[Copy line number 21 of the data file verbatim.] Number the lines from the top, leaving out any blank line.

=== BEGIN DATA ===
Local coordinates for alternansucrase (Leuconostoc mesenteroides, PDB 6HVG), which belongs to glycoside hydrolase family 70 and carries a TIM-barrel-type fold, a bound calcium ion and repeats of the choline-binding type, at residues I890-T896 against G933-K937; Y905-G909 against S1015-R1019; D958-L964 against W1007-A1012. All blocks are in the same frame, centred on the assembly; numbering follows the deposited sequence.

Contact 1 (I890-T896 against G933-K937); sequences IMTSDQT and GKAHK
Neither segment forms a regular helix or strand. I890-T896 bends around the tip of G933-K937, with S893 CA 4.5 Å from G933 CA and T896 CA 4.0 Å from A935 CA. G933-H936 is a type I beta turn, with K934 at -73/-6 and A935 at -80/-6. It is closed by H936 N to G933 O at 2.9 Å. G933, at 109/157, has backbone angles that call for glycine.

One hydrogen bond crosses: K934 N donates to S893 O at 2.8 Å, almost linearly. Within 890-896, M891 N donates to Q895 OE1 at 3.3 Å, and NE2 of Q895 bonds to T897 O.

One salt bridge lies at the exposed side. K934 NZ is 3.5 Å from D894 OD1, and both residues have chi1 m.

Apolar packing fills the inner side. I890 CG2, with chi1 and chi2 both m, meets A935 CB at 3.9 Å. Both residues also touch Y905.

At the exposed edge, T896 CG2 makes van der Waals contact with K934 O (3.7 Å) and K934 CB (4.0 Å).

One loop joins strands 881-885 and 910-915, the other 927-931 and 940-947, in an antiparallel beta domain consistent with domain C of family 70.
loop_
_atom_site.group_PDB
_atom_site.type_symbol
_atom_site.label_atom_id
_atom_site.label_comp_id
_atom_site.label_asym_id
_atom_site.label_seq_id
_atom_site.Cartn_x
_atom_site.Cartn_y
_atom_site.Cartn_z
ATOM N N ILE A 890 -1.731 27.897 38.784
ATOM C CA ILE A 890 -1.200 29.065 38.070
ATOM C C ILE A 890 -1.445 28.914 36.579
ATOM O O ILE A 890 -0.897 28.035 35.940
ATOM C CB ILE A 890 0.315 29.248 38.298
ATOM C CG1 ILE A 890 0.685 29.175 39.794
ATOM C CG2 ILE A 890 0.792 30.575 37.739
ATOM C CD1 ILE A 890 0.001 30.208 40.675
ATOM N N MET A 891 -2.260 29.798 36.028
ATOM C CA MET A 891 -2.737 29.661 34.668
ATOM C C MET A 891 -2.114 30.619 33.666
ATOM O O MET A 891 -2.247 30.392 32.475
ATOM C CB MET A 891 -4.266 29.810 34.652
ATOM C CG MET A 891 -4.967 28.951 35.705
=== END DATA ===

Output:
ATOM C C ILE A 890 -1.445 28.914 36.579